Turkish Invasion (1974)

By 1974, dissatisfaction among Greek nationalist right-wing elements in favour of the long-term goal of unification with Greece precipitated a coup d'etat against President Makarios which was sponsored by the military government of Greece and led by Greek officers in the Cypriot National Guard. The Greek military junta and their supporters attempted to assassinate President Makarios. The new regime replaced Makarios with Nikos Giorgiades Sampson as president, and Bishop Gennadios as head of the Cypriot Orthodox Church. Seven days after these events Turkey invaded Cyprus by sea and air on 20 July 1974. At the time Turkey claimed it was invading to uphold its obligation under the 1960 Treaty of Guarantee "to re-instate the constitution of the Republic of Cyprus". The coup was dissolved after strong resistance by the Greek Cypriot people, however the constitution was replaced only in the free areas of Cyprus, which were not under the Turkish occupation army. Talks in Geneva involving Greece, Turkey, the United Kingdom and the two Cypriot factions stalled and on August 12 Turkey offered a proposal for a communal system, with confederate cantons, and gave Greece 24 hours to accept.

The talks soon collapsed after Turkish planes attacked Nicosia, and Turkish forces subsequently moved from the previous cease-fire lines to gain control of 37% of the island's territory. In the proces over 160,000 Greek Cypriots who made up the overwhelming majority of the population of these areas were ethnically cleansed.

The invasion also led to the displacement of about 50,000 Turkish Cypriots who left the areas under the control of the Republic of Cyprus moved to the areas under Turkish military control and settled in the homes and properties left behind by the Greek Cypriots. Many of them did so clandestinely, defying a Cyprus Government imposed ban which aimed at preventing the separation of the Cypriot population along ethnic lines. As of today, there are still 1,468 Greek Cypriots and 502 Turkish Cypriots unaccounted for as well as over 150,000 Greek Cypriot refugees and over 60,000 Turkish Cypriot displaced persons.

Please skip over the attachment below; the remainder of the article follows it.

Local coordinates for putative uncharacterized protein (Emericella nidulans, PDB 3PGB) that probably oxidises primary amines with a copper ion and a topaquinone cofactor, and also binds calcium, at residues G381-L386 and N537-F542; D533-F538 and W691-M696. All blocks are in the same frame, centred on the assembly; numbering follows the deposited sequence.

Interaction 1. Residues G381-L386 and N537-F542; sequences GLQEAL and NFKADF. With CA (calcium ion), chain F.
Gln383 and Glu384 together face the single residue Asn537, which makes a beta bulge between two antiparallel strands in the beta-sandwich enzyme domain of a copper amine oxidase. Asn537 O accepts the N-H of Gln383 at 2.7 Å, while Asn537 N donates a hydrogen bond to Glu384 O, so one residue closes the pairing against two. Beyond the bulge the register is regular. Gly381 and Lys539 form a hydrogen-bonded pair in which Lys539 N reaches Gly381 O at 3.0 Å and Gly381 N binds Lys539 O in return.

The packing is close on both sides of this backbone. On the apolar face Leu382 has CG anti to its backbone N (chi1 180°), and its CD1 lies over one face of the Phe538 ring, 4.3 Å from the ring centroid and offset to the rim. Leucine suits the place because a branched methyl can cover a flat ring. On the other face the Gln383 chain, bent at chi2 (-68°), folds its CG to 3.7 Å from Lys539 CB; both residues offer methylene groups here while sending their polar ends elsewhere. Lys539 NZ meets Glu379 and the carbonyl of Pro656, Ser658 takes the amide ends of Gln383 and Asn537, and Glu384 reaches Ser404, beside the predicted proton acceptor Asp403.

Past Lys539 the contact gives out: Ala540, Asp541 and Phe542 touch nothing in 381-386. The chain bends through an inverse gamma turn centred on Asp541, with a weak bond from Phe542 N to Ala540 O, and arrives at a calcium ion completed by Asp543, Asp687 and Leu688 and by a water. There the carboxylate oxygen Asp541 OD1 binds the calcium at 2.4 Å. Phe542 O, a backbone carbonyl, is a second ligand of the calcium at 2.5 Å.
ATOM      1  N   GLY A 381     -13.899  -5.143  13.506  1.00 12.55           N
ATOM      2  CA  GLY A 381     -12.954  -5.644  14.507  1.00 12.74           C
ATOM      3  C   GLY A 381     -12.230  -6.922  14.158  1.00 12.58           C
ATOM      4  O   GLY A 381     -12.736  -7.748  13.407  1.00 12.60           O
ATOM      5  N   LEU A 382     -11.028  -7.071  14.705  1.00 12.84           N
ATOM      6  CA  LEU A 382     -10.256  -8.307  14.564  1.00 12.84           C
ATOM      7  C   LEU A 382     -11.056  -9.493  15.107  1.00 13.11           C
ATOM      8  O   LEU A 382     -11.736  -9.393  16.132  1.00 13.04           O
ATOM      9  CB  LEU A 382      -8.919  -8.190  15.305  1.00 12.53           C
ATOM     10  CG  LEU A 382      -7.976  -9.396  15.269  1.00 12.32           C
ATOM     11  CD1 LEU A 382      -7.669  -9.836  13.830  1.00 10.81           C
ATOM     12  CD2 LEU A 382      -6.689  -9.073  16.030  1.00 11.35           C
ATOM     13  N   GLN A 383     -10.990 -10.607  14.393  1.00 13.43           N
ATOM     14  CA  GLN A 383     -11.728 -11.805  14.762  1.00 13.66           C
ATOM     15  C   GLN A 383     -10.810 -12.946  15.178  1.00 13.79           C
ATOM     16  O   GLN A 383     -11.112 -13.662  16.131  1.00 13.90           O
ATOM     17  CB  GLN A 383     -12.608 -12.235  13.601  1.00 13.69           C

The events of the summer of 1974 have dominated Cypriot politics ever since and have been a major point of contention between Greek and Turkish Cypriots, as well as Greece and Turkey.

Since 1974, there have been continual efforts to negotiate a settlement, which met with varying levels of disagreement from either side. The Turkish government arranged an influx of settlers from Turkey whose exact numbers are disputed, but believed to be in the range of over 100,000, thus altering the demographics of the island against the rules of the Geneva Convention.

Turkish Cypriots proclaimed a separate state, the Turkish Republic of Northern Cyprus (TRNC), under Rauf Denktaş on November 15, 1983. The UN Security Council, in its Resolution 541 of November 18, 1983, declared the action legally invalid and called for a withdrawal of Turkish troops. The above-mentioned Resolutions also asked all states to refrain from recognizing the declaration, which was created through secessionist actions, and not to facilitate or in any other way aid the secessionist entity. Turkey is the only country to date that recognizes the administration on the northern third of Cyprus in violation of the resolution. Turkey does not recognize the Republic of Cyprus's authority over the whole island, and refers to it as the Greek Cypriot administration.

 

24 Hour Service and Bookings

Call +357 99359213